Asparagus: the taste of summer

May is the month for this edible grass, a totem of brighter and hotter days

Asparagus has been cooked since Egyptian times. Greeks and Romans ate it fresh when in season, and dried the vegetable for use in winter. Photograph: Getty Images

Asparagus has been cooked since Egyptian times. Greeks and Romans ate it fresh when in season, and dried the vegetable for use in winter. Photograph: Getty Images

 

It’s finally summer – the asparagus has arrived! What is it about this green spear, which bears so much seasonal weight? I always associate summer with asparagus but with the mad weather we seem to have missed spring completely. Unless it’s only spring now? Whatever the season, May is the month for this edible grass which has, over the course of centuries, transformed itself into a totem of brighter and hotter days.

From humble wild origins (it was once a member of the lily family, now it has its own), “sparrow grass” has been cooked since Egyptian times. Greeks and Romans ate it fresh when in season, and dried the vegetable for use in winter (I must try this!). Maybe a winter asparagus broth is on the cards, with some dried scallop. And seaweed of course! That would be a real tribute to Irish food – a little bit of summer shining out of the depths of winter.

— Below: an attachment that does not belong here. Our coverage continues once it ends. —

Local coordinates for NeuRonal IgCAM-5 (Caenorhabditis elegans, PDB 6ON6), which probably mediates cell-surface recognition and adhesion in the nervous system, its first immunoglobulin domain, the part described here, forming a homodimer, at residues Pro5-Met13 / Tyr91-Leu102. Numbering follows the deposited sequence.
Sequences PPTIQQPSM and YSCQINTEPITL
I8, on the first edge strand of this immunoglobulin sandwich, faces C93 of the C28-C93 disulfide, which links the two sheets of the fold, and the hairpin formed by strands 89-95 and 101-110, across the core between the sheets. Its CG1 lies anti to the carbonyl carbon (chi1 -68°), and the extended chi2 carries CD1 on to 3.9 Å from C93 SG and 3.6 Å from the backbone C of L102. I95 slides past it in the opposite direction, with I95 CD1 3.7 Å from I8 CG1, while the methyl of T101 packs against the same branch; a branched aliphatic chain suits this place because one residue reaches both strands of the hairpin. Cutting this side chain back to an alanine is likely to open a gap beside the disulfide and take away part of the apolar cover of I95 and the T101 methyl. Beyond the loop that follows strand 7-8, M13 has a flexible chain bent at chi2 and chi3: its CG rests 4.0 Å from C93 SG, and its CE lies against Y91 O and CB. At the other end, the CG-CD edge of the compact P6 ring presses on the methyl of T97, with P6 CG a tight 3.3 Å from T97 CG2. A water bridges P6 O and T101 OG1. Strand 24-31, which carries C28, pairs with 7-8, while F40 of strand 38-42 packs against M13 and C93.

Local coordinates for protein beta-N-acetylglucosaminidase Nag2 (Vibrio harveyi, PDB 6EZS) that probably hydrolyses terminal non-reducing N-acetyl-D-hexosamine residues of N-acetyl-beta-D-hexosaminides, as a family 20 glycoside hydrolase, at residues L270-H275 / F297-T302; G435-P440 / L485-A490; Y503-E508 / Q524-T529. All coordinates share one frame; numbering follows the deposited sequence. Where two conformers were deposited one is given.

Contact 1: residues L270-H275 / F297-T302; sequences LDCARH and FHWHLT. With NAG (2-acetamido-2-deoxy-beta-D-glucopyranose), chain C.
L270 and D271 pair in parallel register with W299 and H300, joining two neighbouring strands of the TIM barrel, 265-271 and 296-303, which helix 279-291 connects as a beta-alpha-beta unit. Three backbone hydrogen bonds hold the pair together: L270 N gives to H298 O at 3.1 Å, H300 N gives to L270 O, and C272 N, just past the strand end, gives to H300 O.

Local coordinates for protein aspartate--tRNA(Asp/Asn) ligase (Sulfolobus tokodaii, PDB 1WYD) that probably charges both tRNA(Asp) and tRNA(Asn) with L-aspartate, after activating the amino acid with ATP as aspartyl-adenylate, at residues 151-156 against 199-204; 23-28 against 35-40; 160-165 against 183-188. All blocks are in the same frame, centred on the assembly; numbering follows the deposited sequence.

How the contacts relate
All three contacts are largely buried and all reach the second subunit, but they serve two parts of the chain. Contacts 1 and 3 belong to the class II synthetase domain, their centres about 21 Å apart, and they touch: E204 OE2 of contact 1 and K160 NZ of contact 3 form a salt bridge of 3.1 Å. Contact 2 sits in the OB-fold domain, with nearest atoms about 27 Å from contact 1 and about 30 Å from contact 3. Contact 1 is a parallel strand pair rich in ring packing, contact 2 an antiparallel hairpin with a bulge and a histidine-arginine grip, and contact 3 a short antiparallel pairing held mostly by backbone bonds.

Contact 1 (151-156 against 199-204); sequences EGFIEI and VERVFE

The Romans loved to bury asparagus in ice or snow and preserve it for the winter months. Why don’t we do this? I mean freezing our own Irish asparagus for the winter instead of importing it from Peru.

Breakfast

Asparagus suits breakfast time really well and is a welcome alternative to the sausage. We all know eating less meat is a good thing. So maybe one sausage and one spear of asparagus instead of two sausages. It makes sense. 

I recently put it on the menu in our cafe and wine bar, Tartare. We served it with kale and rye and a few sea herbs, like orache and sea beet. Rye is an Irish grain that’s often overlooked. It’s simple to cook and adds texture and fibre to your meal.  Cook the rye in water until it’s soft and then strain. Blanch your asparagus for 30 seconds in boiling water and then transfer into a hot pan with some butter. At the last minute, add the kale leaves and a little of the water to help them cook. Fold in the rye, season with sea salt and you’re done! 

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